Rangers assistant GM Don Maloney recalls Renney was "the" name being discussed in the hockey world as the next up-and-coming coach through his junior coaching days in Kamloops and then with the Canadian national team. "It's kind of like how Brent Sutter is considered today," Maloney said.

But when Renney landed behind the Vancouver Canucks' bench in 1996, he was unable to adjust from the highly structured, rigid style that had served him well in the past and found himself at odds with a veteran team that included strong personalities like Alexander Mogilny, Mark Messier and Pavel Bure.

Just 19 games into his second season with Vancouver, he was gone.

Renney, who won a silver medal as coach of Canada's Olympic team in 1994 in Lillehammer, Norway, returned to Hockey Canada, where he served as vice president of hockey operations. His duties included overseeing all of the Canadian coaching and refereeing programs, as well as programs dealing with parents and other issues.

• One of the Sabres' strengths lies is in their terrific offensive depth and it is the nature of the sport to label teams' lines, which means Ales Kotalik, Tim Connolly and Adam Mair have the distinction of being known as the team's "fourth" line.

Not that they care much for that distinction.

"When you look at our lineup, you can't consider anybody a fourth line. We definitely don't feel like a fourth line," Kotalik said Thursday. "Look at the guys on this line, Tim Connolly, when healthy, is one of the best players in the league. He's one of the best skilled centerman; he's just unbelievable when you watch him.

"Adam Mair, if he got a regular chance to play big minutes, he would be a 15-20 goal scorer. He has some great energy and playmaking abilities. I just can't say enough of these guys. I'm pretty happy I've been put with them. Even if our time is a bit limited on the ice."

For his part, Sabres coach Lindy Ruff agreed with a notion first raised in the playoffs a season ago that the team doesn't have a one-through-four lineup, but rather four No. 2 lines.

"I pretty well look at it that way. We have lines that can compete in both ends. We have lines that are all very good at scoring," Ruff said.

• Rangers coach Tom Renney acknowledged that it's possible his team might have been subconsciously guilty of reading their own press clippings coming into this series after sweeping Atlanta in the first round and advancing in the playoffs for the first time in a decade.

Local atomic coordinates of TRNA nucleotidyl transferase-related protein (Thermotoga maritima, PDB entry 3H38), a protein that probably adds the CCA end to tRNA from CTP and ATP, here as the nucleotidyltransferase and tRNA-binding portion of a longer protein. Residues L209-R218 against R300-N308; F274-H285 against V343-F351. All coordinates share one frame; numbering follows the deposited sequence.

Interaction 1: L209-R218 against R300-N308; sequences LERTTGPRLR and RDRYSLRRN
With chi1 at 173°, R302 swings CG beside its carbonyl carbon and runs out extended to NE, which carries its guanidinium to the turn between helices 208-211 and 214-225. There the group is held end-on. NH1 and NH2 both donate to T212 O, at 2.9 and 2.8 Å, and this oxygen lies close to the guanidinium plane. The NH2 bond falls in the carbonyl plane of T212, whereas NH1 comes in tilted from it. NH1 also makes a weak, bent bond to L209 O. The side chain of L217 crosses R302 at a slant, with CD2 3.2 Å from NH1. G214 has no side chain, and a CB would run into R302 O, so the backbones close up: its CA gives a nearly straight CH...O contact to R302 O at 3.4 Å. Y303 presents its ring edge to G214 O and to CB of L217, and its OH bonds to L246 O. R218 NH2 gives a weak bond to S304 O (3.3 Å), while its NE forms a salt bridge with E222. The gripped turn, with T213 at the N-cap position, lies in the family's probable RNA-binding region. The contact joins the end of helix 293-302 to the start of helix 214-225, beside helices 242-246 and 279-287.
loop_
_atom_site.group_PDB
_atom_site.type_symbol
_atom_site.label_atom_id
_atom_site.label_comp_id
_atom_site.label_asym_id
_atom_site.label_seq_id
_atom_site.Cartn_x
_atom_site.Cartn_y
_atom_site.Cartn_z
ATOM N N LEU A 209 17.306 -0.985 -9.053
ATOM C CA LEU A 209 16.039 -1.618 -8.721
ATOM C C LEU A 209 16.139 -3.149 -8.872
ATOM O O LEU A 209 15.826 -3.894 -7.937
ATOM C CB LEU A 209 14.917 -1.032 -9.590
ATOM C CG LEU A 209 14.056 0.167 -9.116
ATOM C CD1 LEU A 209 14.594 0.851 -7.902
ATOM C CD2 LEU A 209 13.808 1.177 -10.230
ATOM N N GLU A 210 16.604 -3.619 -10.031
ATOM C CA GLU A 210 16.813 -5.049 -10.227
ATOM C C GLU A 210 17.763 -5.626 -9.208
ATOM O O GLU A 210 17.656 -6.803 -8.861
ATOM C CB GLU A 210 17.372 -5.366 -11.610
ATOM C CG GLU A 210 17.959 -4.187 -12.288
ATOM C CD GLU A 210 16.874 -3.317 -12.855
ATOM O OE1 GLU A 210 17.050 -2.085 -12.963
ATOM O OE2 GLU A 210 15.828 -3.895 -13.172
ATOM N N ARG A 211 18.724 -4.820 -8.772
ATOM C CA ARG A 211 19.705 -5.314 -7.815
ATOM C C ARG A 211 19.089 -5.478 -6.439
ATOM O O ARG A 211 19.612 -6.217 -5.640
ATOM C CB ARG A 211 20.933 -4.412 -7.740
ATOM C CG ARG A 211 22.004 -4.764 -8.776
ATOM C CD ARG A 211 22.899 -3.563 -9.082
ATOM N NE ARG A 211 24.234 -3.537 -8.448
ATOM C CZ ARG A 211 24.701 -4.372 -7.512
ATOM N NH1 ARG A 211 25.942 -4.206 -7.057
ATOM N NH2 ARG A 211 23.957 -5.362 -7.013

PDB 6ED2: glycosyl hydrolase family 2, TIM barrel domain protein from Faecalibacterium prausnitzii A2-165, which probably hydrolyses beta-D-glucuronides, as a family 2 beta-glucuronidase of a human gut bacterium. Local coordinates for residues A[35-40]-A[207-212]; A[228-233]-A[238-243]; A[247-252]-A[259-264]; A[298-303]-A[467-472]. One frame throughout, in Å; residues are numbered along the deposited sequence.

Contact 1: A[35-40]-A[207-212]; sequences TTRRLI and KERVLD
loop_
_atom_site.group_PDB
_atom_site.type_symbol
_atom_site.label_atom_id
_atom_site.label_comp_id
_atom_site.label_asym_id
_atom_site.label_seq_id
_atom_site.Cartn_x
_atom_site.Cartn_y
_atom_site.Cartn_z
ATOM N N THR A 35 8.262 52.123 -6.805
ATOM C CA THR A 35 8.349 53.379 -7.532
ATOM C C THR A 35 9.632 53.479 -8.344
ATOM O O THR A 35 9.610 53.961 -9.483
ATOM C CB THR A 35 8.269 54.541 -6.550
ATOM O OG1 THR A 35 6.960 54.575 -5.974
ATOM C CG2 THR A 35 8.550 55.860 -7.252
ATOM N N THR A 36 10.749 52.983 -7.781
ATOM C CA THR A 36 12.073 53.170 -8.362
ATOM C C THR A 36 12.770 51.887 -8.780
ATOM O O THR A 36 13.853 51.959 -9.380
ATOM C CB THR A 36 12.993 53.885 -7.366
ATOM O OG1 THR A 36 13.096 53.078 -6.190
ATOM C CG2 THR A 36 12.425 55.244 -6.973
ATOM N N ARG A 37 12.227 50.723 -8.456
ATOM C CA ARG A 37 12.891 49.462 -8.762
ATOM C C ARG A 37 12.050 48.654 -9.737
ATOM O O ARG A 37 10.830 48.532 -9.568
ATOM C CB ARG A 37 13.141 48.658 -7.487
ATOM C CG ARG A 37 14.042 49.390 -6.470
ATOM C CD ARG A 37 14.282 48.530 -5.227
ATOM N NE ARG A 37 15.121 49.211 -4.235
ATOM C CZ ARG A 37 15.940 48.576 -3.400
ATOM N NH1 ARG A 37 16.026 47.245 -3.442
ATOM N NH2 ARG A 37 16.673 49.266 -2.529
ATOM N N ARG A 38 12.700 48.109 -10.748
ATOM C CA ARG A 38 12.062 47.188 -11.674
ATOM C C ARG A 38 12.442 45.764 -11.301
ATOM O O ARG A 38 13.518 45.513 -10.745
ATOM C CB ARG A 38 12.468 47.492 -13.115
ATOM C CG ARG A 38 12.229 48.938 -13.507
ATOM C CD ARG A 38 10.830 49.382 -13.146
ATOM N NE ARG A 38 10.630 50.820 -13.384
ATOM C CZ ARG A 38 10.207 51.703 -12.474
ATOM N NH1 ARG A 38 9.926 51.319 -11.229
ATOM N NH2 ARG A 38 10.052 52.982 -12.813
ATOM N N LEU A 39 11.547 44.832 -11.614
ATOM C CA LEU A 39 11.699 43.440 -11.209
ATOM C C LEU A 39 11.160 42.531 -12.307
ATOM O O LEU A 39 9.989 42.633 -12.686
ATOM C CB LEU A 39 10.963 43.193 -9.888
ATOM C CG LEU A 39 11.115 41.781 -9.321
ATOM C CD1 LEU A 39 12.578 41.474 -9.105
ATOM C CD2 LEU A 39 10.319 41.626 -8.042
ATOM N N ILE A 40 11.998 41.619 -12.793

"You know what, you can't help but maybe get a little bit full of yourself, especially when you haven't been acquainted with this kind of hockey for a long time," Renney said.

-- Scott Burnside

In July 2000, Renney made his way back to the NHL as the director of player personnel for the Rangers and eventually took over as interim coach from GM Glen Sather in late February 2004. Working closely with the Rangers' prospects and scouts was invaluable in preparing him for the head coaching role.

"He's very intelligent. He's very diligent and his attention to detail is exceptional," Maloney said. "He has a way of relating to the players and pushing them without being too in their face."

Hockey Canada president Bob Nicholson said Renney "cares about the game in a very unique way. He wants the game to get better. I think he's a terrific coach."

While Ruff and Renney have followed divergent paths to this point in their careers, they share a commitment to evolving that is crucial to their continued employment.

"I think I just learned the value of an 82-game schedule. I learned the value of the people in your room being terrific resources," Renney said of his brief, tumultuous tenure in Vancouver, which included a much-publicized banning of beer on team flights. "I understood that it's not a sprint, it's a marathon, and you've got to be sort of calculated in terms of the rest-to-work ratio and understand that these guys want to win.

"So just being in tune with that was probably the biggest thing that I learned in Vancouver. With my previous experience, it was full throttle with the national team. You had a captive audience there, players that were trying to get somewhere. And all you were doing was helping them, so they were buying what you were selling.

"Not that these guys don't, but you've got to be a little bit more aware of the dynamic of the NHL season and I learned a lot from that for sure," Renney added. "But I don't think my personality's changed at all to be honest with you. I think I'm the same guy I've always been. But what I've learned to do is coach the NHL player better."

Veteran Brendan Shanahan arrived in New York during the offseason as a free agent, having won three Stanley Cups in Detroit. He could have stayed in Detroit or gone to Montreal, but chose the Rangers. Shanahan said he's been impressed by Renney's preparation and handling of players.

"I've been really impressed with how he took our team in that stretch drive there," said Shanahan, whose only previous exposure to Renney was on the Canadian entry in the 1994 World Championships in Italy where Renney was an assistant coach. "The upbeat attitude, but at the same time, the coaching and the teaching was there. The high demand for us to play our best was there, so it wasn't all hugs and cuddles.

"He's certainly a gentleman and he has respect for people, he shows respect for players. But what's really impressed me was his attention to detail in coaching us."

Scott Burnside is the NHL writer for